Mary Anne was listed in 2013 by the Washingtonian as part of “The New Guard: People Who are Shaping Washington” in Obama’s second term. She is a senior fellow of the Environmental Leadership Program. She received her Master’s of Science from the University of Montana, where she received the Len and Sandy Sargent Environmental Advocacy Award, and her Bachelor’s degree from the University of Tennessee, where she was a Whittle Scholar and the founder of the campus group Students Promoting Environmental Action in Knoxville (SPEAK), and where she later received the 2008 Notable UT Woman Award. She grew up in the mountains of east Tennessee and now lives in West Virginia with her family.

Eric Holdsworth
Director of Climate Programs, Edison Electric Institute

Eric Holdsworth is a leading expert on the issue of global climate change, with over 20 years of experience in this field. Currently, he is the Director of Climate Programs at the Edison Electric Institute (EEI), where he helps oversee EEI’s involvement in the global climate change issue. In that capacity, he helps direct the development and executing of strategies to shape the development of national climate policy consistent with EEI principles, including promoting policies to accelerate the development of clean energy and energy-efficient technologies. 

In addition, Eric manages EEI’s involvement in the international arena, including the United Nations Framework Convention on Climate Change negotiations and related processes. He also oversees EEI’s involvement in state and regional climate efforts, as well as on greenhouse gas reporting and related standards. Eric has written and spoken extensively on the subject of climate change and its potential impacts on the electric power sector.

Eric came to EEI following nine years at the Global Climate Coalition, an industry trade association, where he served as Associate Director. Eric holds a Masters in Business Administration, with a specialization in International Management, from the American Graduate School of International Management, also known as “Thunderbird.” He also holds a B.A. in International Affairs from the George Washington University, where he specialized in Latin America.

Panel Discussion: Harnessing Popular Opinion for a Sustainable Energy Policy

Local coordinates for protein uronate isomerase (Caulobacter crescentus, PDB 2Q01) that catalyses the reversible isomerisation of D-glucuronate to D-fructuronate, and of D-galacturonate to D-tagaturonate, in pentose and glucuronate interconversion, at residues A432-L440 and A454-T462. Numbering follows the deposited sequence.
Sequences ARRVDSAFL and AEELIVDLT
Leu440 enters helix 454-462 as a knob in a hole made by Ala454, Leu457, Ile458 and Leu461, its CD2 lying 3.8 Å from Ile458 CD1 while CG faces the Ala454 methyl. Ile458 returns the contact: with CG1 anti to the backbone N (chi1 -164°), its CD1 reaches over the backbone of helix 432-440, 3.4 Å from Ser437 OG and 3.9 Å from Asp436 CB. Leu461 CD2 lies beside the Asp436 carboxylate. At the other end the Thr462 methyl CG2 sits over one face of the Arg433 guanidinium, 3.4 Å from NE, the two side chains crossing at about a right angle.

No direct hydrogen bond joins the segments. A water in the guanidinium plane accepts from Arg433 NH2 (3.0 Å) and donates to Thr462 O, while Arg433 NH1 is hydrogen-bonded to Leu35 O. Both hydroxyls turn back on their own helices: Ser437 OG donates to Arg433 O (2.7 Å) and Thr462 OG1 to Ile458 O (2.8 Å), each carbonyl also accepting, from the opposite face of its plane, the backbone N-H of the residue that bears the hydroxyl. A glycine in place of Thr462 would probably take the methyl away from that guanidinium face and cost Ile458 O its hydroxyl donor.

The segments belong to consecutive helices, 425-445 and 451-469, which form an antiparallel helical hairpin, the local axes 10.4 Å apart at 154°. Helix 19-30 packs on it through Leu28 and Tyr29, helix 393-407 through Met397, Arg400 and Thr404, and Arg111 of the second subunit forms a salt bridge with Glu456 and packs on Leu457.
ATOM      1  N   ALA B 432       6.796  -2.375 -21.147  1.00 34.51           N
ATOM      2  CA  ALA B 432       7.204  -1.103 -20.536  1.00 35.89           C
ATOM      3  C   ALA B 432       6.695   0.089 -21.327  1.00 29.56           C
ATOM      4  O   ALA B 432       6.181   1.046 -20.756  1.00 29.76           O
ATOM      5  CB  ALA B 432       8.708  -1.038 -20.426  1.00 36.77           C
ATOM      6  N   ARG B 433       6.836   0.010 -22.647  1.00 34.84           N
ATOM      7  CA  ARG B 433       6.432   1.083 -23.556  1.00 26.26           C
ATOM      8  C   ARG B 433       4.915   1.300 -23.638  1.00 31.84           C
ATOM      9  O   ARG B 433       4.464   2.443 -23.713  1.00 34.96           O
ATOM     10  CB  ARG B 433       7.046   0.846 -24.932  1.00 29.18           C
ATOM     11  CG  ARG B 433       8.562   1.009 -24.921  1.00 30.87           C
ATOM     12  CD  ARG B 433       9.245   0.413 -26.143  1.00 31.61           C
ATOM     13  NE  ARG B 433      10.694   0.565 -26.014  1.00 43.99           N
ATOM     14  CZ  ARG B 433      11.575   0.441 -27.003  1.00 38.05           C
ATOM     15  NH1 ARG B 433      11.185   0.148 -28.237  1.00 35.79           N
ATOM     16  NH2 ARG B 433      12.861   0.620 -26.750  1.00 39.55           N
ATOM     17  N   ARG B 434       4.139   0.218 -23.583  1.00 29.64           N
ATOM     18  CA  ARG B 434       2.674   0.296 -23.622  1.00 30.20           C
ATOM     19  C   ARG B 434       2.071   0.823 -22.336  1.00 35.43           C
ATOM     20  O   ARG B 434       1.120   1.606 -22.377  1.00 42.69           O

Vicki Arroyo
Executive Director, Georgetown Climate Center

Vicki Arroyo is the Executive Director of the Georgetown Climate Center at Georgetown Law where she also serves as the Assistant Dean of Centers and Institutes and as the Director of the Environmental Law Program.

She oversees the Center’s work at the nexus of climate and energy policy, supervising staff and student work on climate mitigation and adaptation at the state and federal level. She teaches “experiential” environmental law courses to both law and public policy students.

She previously served at the Pew Center on Global Climate Change, most recently as the Pew Center’s Vice President for Domestic Policy and General Counsel. For over a decade, she directed the Pew Center’s policy analysis, science, adaptation, economics, and domestic policy programs. She also served as Managing Editor of the Center’s book and oversaw publication of numerous reports and policy briefs.

Ralph Becker
Mayor, Salt Lake City, Utah

Over 30 years ago, Salt Lake City Mayor Ralph Becker was taken by the same allure that brought many res­i­dents to Utah’s Cap­i­tal City, drawn by the area’s unique mix of geo­graphic beauty, met­ro­pol­i­tan energy and year-round recre­ational opportunities.

Ralph earned two grad­u­ate degrees at his new home’s Uni­ver­sity of Utah – a Master’s in Plan­ning and a JD – after com­plet­ing under­grad­u­ate work at the Uni­ver­sity of Penn­syl­va­nia in 1973. He served as the Utah State Plan­ning Coor­di­na­tor under Gov­er­nor Scott Math­e­son and then went on to launch his own Salt Lake City-based con­sult­ing firm, Bear West, spe­cial­iz­ing in com­mu­nity plan­ning, envi­ron­men­tal assess­ment, pub­lic lands use and pub­lic involve­ment before act­ing on his long-held desire to serve the public.

Elected to the Utah State Leg­is­la­ture in 1996, Ralph was a mem­ber of the House of Rep­re­sen­ta­tives for 11 years and bat­tled for the issues most impor­tant to his Avenues con­stituents. He served in leg­isla­tive lead­er­ship posi­tions for most of that tenure, includ­ing five years as House Minor­ity Leader.

In 2008, Ralph brought this con­sid­er­able body of edu­ca­tion, expe­ri­ence and engage­ment with local issues to his new office of Mayor of Salt Lake City.

In his first term, Mayor Becker has greatly expanded trans­porta­tion options for the City’s res­i­dents and vis­i­tors, with a spe­cial focus on pub­lic tran­sit, trails and bike­ways. He also cham­pi­oned the state’s first munic­i­pal pro­tec­tions in the areas of employ­ment and hous­ing for the City’s LGBT com­mu­nity – an effort that has since been repli­cated by Salt Lake County and over a dozen local gov­ern­ments through­out Utah. Under Mayor Becker’s lead­er­ship, City gov­ern­ment has become much more trans­par­ent, and new oppor­tu­ni­ties have been cre­ated for res­i­dents to engage and par­tic­i­pate in the deci­sion mak­ing process.

Mayor Becker is a leader who has made, and will con­tinue to make, col­lab­o­ra­tion and part­ner­ships an essen­tial ele­ment in his efforts to see Salt Lake City as an even more vibrant, liv­able and sus­tain­able com­mu­nity for its cur­rent res­i­dents and into the future.

Ralph is an avid out­doors­man who, when he is away from work, can be found back­coun­try ski­ing, river run­ning or back­pack­ing. He is also the proud father of two sons and a 19-year-old granddaughter.

Phil Sharp
President, Resources for the Future

Phil Sharp became president of Resources for the Future (RFF) on September 1, 2005. His career in public service includes 10 terms as a member of the US House of Representatives from Indiana, and a lengthy appointment on the faculty of the John F. Kennedy School of Government and the Institute of Politics at Harvard University.

Founded in 1952 as an independent and nonpartisan research institution, RFF is the oldest Washington think tank devoted exclusively to policy analysis on energy, environmental, and natural resource issues. Sharp leads a research and administrative staff of more than 80 and oversees an institutional endowment of nearly $70 million.